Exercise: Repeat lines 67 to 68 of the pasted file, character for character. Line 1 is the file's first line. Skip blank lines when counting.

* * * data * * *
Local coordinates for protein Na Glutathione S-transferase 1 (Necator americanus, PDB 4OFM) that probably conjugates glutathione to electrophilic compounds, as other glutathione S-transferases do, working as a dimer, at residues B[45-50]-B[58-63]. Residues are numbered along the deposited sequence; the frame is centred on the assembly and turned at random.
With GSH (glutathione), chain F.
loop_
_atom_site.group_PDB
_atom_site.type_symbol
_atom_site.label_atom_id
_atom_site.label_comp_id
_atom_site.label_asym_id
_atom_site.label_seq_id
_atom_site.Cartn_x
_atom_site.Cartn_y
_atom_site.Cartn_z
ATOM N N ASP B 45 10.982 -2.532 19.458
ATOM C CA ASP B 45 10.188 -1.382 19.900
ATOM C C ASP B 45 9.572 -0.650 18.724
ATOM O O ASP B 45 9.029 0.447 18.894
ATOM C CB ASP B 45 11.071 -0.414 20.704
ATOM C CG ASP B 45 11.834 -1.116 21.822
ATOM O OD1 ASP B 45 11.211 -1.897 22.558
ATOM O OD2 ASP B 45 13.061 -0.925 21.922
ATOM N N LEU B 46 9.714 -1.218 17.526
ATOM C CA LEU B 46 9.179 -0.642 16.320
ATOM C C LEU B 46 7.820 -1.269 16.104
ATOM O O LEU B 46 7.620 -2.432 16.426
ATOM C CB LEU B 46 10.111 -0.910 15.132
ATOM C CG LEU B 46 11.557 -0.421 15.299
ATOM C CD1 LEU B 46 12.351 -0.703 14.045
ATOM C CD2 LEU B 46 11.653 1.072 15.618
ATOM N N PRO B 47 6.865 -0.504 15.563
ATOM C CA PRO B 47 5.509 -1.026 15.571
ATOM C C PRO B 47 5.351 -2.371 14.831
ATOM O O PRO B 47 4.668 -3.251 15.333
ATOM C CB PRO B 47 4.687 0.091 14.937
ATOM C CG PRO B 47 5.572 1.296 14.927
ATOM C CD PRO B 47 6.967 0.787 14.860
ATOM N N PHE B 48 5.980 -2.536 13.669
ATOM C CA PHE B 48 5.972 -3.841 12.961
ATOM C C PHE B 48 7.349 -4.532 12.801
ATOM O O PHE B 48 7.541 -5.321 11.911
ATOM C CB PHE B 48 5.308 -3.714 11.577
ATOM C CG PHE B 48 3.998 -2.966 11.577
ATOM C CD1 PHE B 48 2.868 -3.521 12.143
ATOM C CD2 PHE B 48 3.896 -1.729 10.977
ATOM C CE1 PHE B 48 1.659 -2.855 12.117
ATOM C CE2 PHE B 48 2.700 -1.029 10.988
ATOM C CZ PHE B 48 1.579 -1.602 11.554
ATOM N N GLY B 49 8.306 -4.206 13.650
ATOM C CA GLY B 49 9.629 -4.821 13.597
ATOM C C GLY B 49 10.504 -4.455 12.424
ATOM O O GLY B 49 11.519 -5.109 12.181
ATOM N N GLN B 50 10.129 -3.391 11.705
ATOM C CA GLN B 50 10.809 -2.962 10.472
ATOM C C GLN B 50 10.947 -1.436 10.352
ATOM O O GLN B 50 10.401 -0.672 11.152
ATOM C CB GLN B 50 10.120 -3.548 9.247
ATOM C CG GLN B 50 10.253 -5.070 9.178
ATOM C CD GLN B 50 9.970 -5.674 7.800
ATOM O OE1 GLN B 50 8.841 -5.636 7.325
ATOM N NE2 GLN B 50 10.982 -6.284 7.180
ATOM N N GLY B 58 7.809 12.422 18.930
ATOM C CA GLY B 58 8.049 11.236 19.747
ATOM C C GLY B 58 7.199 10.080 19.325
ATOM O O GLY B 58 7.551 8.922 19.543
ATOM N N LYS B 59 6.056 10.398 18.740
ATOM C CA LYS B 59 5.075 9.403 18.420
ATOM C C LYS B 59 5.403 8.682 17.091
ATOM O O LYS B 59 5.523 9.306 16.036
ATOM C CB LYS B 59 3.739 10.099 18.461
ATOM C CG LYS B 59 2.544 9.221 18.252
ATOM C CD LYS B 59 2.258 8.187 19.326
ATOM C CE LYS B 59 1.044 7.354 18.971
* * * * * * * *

ATOM O O LYS B 59 5.523 9.306 16.036
ATOM C CB LYS B 59 3.739 10.099 18.461